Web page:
Could a 'Manogram' Replace a Prostate Biopsy?

Look First, Then Biopsy

Neil Osterweil

August 01, 2019

Could imaging replace a painful biopsy in testing for prostate cancer?

Such is the vision of Jelle Barentsz, MD, PhD, from the Radboud University Medical Center in Nijmegen, the Netherlands, who recently presented data to support the use of a fast biparametric (bp) MRI technique for prostate imaging.

He positioned this as a first step in the workup for patients whose prostate-specific antigen (PSA) level is found to be elevated. Such imaging could spare men from the pain and complications of a prostate biopsy, at least in this first instance.

Barentsz proposed the term "manography."

This could make MRI of the prostate for men of a certain age as routine as mammography screening for breast cancer is for women of a certain age, he suggested.

"MRI can be fast, noninvasive, accurate, and potentially less expensive [than biopsies]," Barentsz said.

When I first learned about this as-yet unrealized promise of using MRI as a routine screening modality for prostate cancer, offering the tantalizing prospect of avoiding biopsies, I thought, "sign me up!"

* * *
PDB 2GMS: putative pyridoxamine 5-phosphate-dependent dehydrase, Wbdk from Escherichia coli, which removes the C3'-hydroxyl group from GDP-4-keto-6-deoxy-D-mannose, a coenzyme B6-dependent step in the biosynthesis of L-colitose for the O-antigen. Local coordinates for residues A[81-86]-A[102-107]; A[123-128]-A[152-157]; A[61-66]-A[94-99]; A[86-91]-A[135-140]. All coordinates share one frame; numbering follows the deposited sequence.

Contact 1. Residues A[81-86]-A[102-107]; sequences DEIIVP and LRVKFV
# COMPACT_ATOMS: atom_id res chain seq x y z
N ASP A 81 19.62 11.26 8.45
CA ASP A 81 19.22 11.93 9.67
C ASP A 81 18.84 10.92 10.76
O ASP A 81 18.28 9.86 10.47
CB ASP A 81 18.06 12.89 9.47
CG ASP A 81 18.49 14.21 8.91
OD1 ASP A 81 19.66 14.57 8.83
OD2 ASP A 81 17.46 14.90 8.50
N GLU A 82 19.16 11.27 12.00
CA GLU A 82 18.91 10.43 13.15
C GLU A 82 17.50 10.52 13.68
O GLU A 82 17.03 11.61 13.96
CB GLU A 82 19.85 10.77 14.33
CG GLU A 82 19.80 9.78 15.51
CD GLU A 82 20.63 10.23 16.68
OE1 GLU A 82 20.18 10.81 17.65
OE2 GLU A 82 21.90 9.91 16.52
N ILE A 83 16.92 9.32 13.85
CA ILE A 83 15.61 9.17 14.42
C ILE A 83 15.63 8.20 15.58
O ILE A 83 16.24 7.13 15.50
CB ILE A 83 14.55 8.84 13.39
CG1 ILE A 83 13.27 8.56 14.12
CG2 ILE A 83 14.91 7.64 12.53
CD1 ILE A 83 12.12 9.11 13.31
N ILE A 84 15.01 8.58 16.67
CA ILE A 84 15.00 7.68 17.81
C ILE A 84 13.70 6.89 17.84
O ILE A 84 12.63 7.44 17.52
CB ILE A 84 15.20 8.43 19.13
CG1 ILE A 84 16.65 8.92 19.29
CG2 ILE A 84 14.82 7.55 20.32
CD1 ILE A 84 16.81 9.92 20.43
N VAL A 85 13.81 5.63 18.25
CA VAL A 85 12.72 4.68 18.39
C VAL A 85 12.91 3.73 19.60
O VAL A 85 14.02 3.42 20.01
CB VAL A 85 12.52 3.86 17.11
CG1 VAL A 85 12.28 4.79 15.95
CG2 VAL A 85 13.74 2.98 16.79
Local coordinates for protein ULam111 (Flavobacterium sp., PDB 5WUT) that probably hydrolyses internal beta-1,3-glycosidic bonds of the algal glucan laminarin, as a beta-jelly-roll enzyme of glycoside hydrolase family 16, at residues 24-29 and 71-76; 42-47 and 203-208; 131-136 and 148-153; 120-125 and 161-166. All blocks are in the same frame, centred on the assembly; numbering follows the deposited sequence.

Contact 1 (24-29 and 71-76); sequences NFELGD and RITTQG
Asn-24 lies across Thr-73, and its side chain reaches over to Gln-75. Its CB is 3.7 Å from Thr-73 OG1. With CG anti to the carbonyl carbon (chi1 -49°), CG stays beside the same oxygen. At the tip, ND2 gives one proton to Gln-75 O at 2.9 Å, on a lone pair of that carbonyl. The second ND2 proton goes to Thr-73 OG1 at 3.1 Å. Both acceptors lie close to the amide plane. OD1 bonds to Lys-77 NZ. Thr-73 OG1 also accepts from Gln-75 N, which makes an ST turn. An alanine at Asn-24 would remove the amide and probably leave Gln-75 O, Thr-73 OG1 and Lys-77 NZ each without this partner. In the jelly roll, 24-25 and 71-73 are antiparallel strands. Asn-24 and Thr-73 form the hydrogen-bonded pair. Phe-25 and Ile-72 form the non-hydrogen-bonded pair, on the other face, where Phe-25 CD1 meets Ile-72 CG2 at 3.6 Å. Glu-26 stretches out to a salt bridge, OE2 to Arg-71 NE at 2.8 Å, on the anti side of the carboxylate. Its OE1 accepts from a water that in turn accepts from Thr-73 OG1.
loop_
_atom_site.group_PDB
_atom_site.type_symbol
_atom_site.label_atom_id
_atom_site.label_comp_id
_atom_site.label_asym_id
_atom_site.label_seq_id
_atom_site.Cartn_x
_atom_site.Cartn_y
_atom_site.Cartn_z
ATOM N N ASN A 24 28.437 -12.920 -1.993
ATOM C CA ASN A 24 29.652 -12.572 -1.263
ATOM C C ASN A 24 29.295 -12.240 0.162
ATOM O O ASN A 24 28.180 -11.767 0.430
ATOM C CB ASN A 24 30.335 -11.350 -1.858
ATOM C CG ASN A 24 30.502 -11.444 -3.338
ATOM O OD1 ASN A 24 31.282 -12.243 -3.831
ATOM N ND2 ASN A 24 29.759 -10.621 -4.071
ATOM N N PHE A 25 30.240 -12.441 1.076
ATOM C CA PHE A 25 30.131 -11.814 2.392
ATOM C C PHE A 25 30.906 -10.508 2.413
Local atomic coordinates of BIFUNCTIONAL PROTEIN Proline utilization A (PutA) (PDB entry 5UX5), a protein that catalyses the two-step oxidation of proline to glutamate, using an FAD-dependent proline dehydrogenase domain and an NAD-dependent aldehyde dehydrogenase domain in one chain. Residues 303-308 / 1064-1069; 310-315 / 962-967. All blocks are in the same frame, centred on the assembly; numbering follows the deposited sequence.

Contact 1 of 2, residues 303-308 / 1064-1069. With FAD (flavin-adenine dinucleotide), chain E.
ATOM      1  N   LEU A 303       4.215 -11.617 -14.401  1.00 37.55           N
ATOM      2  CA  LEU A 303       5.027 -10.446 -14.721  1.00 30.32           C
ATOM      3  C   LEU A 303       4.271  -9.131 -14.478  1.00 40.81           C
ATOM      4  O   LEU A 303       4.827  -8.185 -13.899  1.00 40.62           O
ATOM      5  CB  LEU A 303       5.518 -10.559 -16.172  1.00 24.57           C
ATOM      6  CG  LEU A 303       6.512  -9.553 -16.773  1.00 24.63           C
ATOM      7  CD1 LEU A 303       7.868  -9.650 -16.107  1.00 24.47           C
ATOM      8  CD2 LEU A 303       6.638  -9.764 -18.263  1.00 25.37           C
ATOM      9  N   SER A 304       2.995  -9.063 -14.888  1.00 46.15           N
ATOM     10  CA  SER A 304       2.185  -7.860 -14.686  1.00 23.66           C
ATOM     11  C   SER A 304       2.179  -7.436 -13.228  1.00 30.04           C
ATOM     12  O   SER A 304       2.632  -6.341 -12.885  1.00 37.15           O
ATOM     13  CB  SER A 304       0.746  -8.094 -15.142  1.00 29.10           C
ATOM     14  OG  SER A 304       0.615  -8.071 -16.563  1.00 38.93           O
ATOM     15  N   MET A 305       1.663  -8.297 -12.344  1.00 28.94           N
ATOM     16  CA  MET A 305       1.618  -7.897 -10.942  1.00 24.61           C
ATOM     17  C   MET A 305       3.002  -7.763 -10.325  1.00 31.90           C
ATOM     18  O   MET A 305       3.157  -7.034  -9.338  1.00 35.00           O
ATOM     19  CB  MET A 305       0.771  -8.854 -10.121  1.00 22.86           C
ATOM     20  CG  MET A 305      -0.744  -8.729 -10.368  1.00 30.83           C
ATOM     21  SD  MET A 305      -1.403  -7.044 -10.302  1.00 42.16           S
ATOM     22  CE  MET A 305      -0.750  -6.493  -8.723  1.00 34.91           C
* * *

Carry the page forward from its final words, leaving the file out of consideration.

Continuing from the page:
I speak as a 62-year-old who has been lucky enough to have had three — count 'em, three — ultrasound-guided prostate biopsies, all of which, fortunately, came back negative.

Given my family history and my high-normal levels of PSA, I discussed it with my primary care physician, and we agreed that it made sense for me to "man up" and have the biopsies.

Looking for Trouble

Screening for prostate cancer with the PSA blood test was once widespread in the United States but is now controversial.

Concerns over potential harms from overdiagnosis of lesions that may never spread led to recommendations against routine use of the PSA test.

PSA itself is a notoriously fickle marker that can be affected by many different factors, such as sexual intercourse, exercise, and diet, as reported by Medscape Medical News earlier this year.

The US Preventive Services Task Force (USPSTF) issued a statement that is lukewarm at best regarding prostate cancer screening for men in my age group — 55 to 69 years. The statement reads, in part, as follows:

"In determining whether this service is appropriate in individual cases, patients and clinicians should consider the balance of benefits and harms on the basis of family history, race/ethnicity, comorbid medical conditions, patient values about the benefits and harms of screening and treatment-specific outcomes, and other health needs. Clinicians should not screen men who do not express a preference for screening."